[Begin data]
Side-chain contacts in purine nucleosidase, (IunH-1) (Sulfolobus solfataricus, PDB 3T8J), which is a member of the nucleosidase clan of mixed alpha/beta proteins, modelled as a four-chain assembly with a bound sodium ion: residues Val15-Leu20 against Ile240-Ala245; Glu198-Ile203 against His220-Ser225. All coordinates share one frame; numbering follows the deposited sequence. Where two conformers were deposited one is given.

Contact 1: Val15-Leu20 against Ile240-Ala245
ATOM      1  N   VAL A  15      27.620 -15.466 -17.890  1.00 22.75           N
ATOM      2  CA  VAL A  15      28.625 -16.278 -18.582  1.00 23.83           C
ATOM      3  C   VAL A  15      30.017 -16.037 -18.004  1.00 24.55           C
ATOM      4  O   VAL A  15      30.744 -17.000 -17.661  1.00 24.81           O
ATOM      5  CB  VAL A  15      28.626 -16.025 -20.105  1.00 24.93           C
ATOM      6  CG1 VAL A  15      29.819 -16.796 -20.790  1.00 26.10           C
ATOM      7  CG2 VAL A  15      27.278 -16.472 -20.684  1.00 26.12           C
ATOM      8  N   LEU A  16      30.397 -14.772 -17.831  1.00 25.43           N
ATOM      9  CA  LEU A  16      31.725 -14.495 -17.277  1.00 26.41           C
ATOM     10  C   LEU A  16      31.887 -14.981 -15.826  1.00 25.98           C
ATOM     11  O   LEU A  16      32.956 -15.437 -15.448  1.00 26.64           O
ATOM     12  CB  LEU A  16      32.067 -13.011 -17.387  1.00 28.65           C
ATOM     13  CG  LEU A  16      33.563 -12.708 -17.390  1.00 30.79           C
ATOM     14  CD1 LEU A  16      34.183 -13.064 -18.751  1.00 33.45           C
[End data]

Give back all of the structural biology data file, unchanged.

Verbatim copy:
Side-chain contacts in purine nucleosidase, (IunH-1) (Sulfolobus solfataricus, PDB 3T8J), which is a member of the nucleosidase clan of mixed alpha/beta proteins, modelled as a four-chain assembly with a bound sodium ion: residues Val15-Leu20 against Ile240-Ala245; Glu198-Ile203 against His220-Ser225. All coordinates share one frame; numbering follows the deposited sequence. Where two conformers were deposited one is given.

Contact 1: Val15-Leu20 against Ile240-Ala245
ATOM      1  N   VAL A  15      27.620 -15.466 -17.890  1.00 22.75           N
ATOM      2  CA  VAL A  15      28.625 -16.278 -18.582  1.00 23.83           C
ATOM      3  C   VAL A  15      30.017 -16.037 -18.004  1.00 24.55           C
ATOM      4  O   VAL A  15      30.744 -17.000 -17.661  1.00 24.81           O
ATOM      5  CB  VAL A  15      28.626 -16.025 -20.105  1.00 24.93           C
ATOM      6  CG1 VAL A  15      29.819 -16.796 -20.790  1.00 26.10           C
ATOM      7  CG2 VAL A  15      27.278 -16.472 -20.684  1.00 26.12           C
ATOM      8  N   LEU A  16      30.397 -14.772 -17.831  1.00 25.43           N
ATOM      9  CA  LEU A  16      31.725 -14.495 -17.277  1.00 26.41           C
ATOM     10  C   LEU A  16      31.887 -14.981 -15.826  1.00 25.98           C
ATOM     11  O   LEU A  16      32.956 -15.437 -15.448  1.00 26.64           O
ATOM     12  CB  LEU A  16      32.067 -13.011 -17.387  1.00 28.65           C
ATOM     13  CG  LEU A  16      33.563 -12.708 -17.390  1.00 30.79           C
ATOM     14  CD1 LEU A  16      34.183 -13.064 -18.751  1.00 33.45           C